Thursday, 26 November 2009

Why would you?

My son went through a bullying incident recently, at school. The school took it seriously and dealt with the issue but it has still left me shaken. It made me think a lot about bullies, and the people who tolerate them. My son is only in his first year of school and a particular boy was teasing him about his long hair, the way he speaks, the other things that differentiate him from the other boys in his class. At first I felt angry at the bully, but it dawned on me that bullies are not the real problem. The bullying kids are generally those who have difficult, unfulfilling home lives, who have to shout the loudest because they lack attention and are probably a bit jealous of the kids who are comfortable with themselves and have a close family life. And who are popular, happy and doing well in class. I'm not excusing their behaviour, but I can kind of understand where it comes from.

What I will never understand is the kids who tolerate the bullying, who stand by and watch it happen, staying friends with the bullies, laughing and joining in, or even just saying nothing. These kids are more dangerous because without their audience the bullies would not exist. I guess it's because they can't bear to not be popular or not be friends with everyone. They are scared of having a confrontation with the bully themelves. These kids tend to be from good families and should know better. I am really proud that neither of my kids fall into this group. Neither do I - I simply don't understand the logic of 'sitting on the fence'. If someone is clearly the target of aggressive behaviour, and you know it, it's your duty to make a stand against it. End of story. I simply can't respect people who choose popularity over humanity. Or a 'quiet life' over a stand against injustice. Maybe it's just me, but I couldn't live with myself any other way. Paul's the same, and that's what we've taught our kids.

The good ending to this story is that my son has a best friend, who has been his pal since they met at age 3. His friend was off sick when the bullying was happening, but now he is back at school and it has suddenly stopped, because my son is hanging out with a real friend again, which offers him a kind of protection. Makes him stronger. Thank goodness for that real pal who will support you when you need them most!

18 comments:

Katy said...

Oh these are the things I dread .... I'm already freaking out & Chloe is only just 3! Good on you for being so 'defined' as a fellow non fence sitter I am full of admiration xx

Sweet Pea said...

Awww, that makes me sad. Such cute, tiny little things like your son having a bully in their midst. Glad the school is taking it seriously though. And take heart in the fact that as kids get older they often develop more of a sense of right and wrong and will often stand up for others or tell a bully to knock it off. Still, it is awful. My nephew is 4 and I worry so much about him starting school as he's only a slight boy and has red hair. Thanks to tv programs like 'Summer Heights High' the insult 'Ranga is frequently levelled at red-headed kids by their peers. I think kids should be given anti-bully classes every year all the way through school!!

Emma said...

So true, I was bullied horribly at boarding school and then when I finally changed schools and some of my friends were bullying a new girl I became the only one to stand up to it - I said you don't KNOW what it's like on that side of the fence. It's just horrible and affects people for years.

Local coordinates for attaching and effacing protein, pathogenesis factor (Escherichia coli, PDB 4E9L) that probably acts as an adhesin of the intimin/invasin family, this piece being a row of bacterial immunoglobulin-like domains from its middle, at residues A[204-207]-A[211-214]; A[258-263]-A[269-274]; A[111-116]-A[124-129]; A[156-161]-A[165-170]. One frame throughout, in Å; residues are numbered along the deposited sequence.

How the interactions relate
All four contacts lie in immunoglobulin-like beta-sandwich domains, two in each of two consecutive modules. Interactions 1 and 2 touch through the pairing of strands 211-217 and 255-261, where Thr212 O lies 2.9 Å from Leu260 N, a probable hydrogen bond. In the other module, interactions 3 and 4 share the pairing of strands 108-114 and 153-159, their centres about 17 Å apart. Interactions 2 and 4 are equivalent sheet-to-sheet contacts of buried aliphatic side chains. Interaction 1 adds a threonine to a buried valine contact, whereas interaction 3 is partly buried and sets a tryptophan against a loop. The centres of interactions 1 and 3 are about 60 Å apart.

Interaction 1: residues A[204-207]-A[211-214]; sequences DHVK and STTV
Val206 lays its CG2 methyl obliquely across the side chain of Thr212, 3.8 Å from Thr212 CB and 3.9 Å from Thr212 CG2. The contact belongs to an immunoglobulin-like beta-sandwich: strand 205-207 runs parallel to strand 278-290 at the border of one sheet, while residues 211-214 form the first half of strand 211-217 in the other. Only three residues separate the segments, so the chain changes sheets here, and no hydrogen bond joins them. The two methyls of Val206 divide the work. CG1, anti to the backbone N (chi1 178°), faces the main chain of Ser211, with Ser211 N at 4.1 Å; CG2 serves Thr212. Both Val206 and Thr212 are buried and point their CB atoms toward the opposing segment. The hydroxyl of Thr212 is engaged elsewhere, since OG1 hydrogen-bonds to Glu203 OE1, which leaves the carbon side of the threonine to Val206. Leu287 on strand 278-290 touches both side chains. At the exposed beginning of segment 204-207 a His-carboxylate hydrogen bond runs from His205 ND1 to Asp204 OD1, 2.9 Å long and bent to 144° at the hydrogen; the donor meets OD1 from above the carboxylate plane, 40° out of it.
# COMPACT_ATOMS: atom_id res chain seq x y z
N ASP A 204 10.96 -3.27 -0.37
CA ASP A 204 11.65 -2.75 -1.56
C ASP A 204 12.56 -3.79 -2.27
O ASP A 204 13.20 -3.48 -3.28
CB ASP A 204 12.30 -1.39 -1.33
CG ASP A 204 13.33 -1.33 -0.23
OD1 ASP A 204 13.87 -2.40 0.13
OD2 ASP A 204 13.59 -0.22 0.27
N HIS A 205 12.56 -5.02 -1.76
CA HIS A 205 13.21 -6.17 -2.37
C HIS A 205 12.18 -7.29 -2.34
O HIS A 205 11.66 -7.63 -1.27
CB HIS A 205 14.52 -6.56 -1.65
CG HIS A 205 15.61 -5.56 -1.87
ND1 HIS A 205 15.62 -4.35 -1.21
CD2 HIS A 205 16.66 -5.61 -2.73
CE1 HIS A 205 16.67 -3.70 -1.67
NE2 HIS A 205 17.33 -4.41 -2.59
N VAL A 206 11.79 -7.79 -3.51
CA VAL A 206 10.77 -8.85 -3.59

Josephine Tale Peddler said...

It is every parent's nightmare. Children have changed so much with this mobile phone recording of bullying and abuse. It is fortunate that most schools do seem to be aware of the problem but I do feel that there is not enough discipline in a lot of the schools which enables the bullies to carry out their horrible actions. I hear horror stories of teachers being too afraid to go to school because they are being bullied as well! I saw my daughter change from being very confident and trusting to very introverted and insecure overnight because of being rejected in her pre-school. It is fortunate your little chap has a good pal and also such loving parents. xx

Clara said...

A sad story indeed, but I am glad of the happy ending for your little chap. I guess the fence-sitters are too scared of being bullied themselves, and may not have the confidence or self belief to stand up to the bullies. This self belief is really something which originates at home, and comes from the parents' interactions with the child, so I guess I'd be looking there, rather than at the child, when it comes to the why would you question. Children are so vulnerable, and parents really need to acknowledge their emotional responsibilties which yes, are huge and can feel overwhelming. But look at what can happen if they are not acknowledged. Hats off to you and Paul for being aware, attuned, and loving. As parents, that's the best we can do.

brownhairblueribbon said...

I was bullied in primary school when we came to Australia, because of my accent (Scottish) and because I was pale and because I wasn't good at sport. Then in high school I was "cool."
Its all awful. I know you can;t fight every battle for them, but you are right to follow it up with the school, esp when so young!

I can only imagine how hard it is for parents to see such things happen to their littles, (I know how much I want to protect my 24 year old baby sister from her bully of a thesis supervisor! and it must be at least 700 times the desire to protect your own child!)
From what I remember, primary school was bad, and girls are worse then boys.
Love to your sweet lad.

Not Perfect But Nice said...

Thankyou for this post! I agree with you totally. I also think finding a real freind these days is a bit like finding a pearl so rare and precious.